This Friday evening, shortly before 7 p.m., family, friends and supporters started to assemble outside the heavily, but discretely, fortified Slough Police Station to hold their second peaceful vigil in memory of 57 year old Philmore Mills who died in police custody at Wexham Park Hospital.
At the start of the vigil, a large police riot van, with a metal grill suspended above its front window screen, was clearly visible along the side road, Chalvey Park. It was parked facing the vigil - a 5 second journey away.
Some of the mourners said the riot van's presence was
intimidation. Among the West Indian population and some of their descendants,
especially males, there is genuine unease about the police's behaviour over many
When the vigil began, Philmore's eldest daughter Rachel Gumbs and Philmore's wife were inside the police station talking to the Slough Local Police Area (LPA) commander superintendent Richard Humphrey. They had also met earlier in the afternoon. Mr Humphrey offered the family use of the toilets and the staff canteen (which some of us know is machine service only after about 15:00).
Philmore Mills' death happened around 2 a.m. in Wexham Park's hospital's ward 9 also know as a High Dependency ward. Mr Mills was a hospital in-patient recovering from severe pneumonia. He needed 40% oxygen to breath and was in a frail condition.
Thames Valley Police officers forced Mr Mills on to the floor, face down, knelt or sat on his back while handcuffing the ill patient's hands behind his back. A police source has since stated Mr Mills was not wanted by the police and was not a terrorist suspect. In fact he was a harmless 57 year old man with no energy to hurt a fly.
When the police attack on the innocent hospital patient finished, someone noticed the police's victim was not breathing but it was too late. Philmore Mills was dead.
The family want answers about Philmore Mills' death but when English police investigate English police, the public's natural expectation of fairness, equality and justice appear ignored and forgotten by the authorities.
The attendees congregated by a Cedar tree outside the police station on the corner of Windsor Road and Chalvey Park. At the start of the vigil the Slough Times counted more than 63 people including friends acting as stewards.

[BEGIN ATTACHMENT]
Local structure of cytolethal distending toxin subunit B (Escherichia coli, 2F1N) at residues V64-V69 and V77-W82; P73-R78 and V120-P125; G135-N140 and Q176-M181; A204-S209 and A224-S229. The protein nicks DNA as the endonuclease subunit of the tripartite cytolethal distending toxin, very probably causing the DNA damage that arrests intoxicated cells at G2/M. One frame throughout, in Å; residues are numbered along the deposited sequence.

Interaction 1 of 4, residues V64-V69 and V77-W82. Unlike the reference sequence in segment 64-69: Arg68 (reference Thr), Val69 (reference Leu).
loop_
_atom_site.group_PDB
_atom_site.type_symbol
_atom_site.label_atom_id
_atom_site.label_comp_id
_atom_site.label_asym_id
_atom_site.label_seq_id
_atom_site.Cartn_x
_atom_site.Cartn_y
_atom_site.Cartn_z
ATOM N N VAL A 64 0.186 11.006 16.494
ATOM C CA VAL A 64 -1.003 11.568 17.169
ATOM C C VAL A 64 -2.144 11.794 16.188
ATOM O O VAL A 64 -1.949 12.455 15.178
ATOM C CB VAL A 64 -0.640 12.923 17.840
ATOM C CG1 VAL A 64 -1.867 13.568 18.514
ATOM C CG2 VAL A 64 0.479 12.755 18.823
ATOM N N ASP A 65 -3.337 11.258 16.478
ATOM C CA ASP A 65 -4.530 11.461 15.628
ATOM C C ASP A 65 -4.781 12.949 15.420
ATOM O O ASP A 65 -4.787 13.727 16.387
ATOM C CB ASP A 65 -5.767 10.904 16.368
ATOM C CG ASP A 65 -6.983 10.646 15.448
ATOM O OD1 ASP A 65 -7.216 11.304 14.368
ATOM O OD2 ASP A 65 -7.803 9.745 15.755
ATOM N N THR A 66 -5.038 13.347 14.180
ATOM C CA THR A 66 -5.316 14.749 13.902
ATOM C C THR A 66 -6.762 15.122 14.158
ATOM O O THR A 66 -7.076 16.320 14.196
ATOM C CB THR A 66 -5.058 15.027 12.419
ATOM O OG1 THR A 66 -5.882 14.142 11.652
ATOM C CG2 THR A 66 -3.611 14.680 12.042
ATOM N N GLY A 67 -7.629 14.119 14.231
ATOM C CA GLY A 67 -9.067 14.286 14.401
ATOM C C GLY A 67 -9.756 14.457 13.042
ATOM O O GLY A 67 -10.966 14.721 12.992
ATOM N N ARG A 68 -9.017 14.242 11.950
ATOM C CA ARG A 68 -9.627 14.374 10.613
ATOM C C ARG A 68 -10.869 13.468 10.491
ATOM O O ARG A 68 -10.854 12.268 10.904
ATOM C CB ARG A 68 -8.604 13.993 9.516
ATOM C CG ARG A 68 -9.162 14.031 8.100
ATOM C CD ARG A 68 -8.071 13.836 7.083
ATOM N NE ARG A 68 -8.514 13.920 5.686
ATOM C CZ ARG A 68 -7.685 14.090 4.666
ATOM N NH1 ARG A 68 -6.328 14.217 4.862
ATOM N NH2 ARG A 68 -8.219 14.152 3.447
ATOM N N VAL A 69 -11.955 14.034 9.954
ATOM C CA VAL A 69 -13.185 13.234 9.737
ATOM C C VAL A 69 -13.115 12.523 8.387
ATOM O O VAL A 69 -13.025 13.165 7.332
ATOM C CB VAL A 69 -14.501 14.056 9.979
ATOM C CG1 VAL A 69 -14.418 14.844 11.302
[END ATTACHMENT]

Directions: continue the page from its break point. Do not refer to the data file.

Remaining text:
At 19:15, local Member of Parliament Fiona MacTaggart arrived on her bicycle.
Still astride her bike and wearing her cycling clothing Ms MacTaggart promptly lit a candle.
Ms MacTaggart spoke briefly to a few of the assembled campaigners.
Standing on the pavement outside the police station, Ms MacTaggart delivered this short 1 minute and 16 seconds speech:-
Thank you, all of you, who are here tonight.
I just came down here and I won't be able to stay very long. I'm sorry
I'm going to a rather more celebratory event to congratulate Lydia Simmons
the first black mayor of Slough on her '?????' today.
So, so you have, ......
Stuart said we have something to celebrate as well as things to mourn.
But today I think people are here not just to mourn but they are also here to
ask for justice and to make sure that the investigation of the police and the
investigation of the hospital and the investigation of all the events around
Philmore Mills' death show us what actually happened and bring justice to this
bereaved family because I know that until you know the truth you can't grieve
So this is actually very simple what we are asking for. We are asking to know
the truth, to have justice and to let a family grieve.
Then waving goodbye Ms MacTaggart peddled away into the darkness.